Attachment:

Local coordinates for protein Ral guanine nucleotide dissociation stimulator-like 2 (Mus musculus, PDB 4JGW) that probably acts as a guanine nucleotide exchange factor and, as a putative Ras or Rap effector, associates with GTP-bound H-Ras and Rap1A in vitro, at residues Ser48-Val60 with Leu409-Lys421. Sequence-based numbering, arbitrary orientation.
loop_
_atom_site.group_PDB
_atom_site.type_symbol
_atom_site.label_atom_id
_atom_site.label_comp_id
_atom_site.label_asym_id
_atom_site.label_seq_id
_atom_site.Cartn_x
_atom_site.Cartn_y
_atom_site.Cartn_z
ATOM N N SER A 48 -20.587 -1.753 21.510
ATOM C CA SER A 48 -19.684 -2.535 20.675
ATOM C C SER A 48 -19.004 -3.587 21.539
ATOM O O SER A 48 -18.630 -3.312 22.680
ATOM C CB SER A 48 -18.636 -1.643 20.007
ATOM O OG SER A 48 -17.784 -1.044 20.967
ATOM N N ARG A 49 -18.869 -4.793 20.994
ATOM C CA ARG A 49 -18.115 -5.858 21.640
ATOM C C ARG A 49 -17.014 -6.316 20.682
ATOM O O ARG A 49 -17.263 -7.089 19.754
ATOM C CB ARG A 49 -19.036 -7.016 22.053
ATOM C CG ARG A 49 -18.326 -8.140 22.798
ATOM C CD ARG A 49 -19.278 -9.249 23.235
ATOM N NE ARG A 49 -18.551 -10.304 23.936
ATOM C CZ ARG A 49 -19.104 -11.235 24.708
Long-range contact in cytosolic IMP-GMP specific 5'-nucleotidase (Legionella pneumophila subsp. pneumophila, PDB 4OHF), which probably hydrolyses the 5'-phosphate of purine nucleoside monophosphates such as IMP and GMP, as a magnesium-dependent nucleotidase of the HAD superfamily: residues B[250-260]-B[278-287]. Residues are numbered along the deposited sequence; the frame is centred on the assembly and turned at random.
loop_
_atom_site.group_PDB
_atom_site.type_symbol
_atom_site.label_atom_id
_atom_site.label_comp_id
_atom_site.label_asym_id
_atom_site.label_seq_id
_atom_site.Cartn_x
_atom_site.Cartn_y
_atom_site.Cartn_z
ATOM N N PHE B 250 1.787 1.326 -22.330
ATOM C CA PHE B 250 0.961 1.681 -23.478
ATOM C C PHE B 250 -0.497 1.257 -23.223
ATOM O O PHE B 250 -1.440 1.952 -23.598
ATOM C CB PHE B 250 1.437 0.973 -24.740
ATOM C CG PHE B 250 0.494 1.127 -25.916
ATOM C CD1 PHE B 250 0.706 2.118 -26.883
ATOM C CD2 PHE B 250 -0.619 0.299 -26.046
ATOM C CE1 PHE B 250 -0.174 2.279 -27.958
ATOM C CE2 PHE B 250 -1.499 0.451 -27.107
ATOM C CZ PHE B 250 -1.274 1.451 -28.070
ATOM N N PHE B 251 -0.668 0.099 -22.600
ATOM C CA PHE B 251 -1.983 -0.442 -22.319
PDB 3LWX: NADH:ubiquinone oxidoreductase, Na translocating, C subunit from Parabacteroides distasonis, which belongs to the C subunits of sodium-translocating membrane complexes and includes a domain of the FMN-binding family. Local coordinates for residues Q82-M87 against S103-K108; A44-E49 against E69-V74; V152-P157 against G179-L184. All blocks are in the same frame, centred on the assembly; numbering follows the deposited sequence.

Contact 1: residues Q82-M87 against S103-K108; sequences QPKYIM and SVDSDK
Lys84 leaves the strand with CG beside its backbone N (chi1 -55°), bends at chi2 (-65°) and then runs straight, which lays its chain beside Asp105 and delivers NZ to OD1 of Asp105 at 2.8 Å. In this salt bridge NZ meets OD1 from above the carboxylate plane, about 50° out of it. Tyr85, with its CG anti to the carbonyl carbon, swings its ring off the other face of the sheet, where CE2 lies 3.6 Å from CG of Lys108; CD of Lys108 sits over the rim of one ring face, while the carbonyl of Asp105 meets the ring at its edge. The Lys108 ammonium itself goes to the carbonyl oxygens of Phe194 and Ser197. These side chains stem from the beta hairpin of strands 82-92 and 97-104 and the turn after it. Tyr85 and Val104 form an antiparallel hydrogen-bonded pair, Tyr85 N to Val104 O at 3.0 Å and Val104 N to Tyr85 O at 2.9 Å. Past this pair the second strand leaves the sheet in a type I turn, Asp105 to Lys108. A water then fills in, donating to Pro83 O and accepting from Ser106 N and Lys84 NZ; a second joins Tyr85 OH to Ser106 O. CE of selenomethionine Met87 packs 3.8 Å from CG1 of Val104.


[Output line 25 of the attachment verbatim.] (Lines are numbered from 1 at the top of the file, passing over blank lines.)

ATOM N NE ARG A 49 -18.551 -10.304 23.936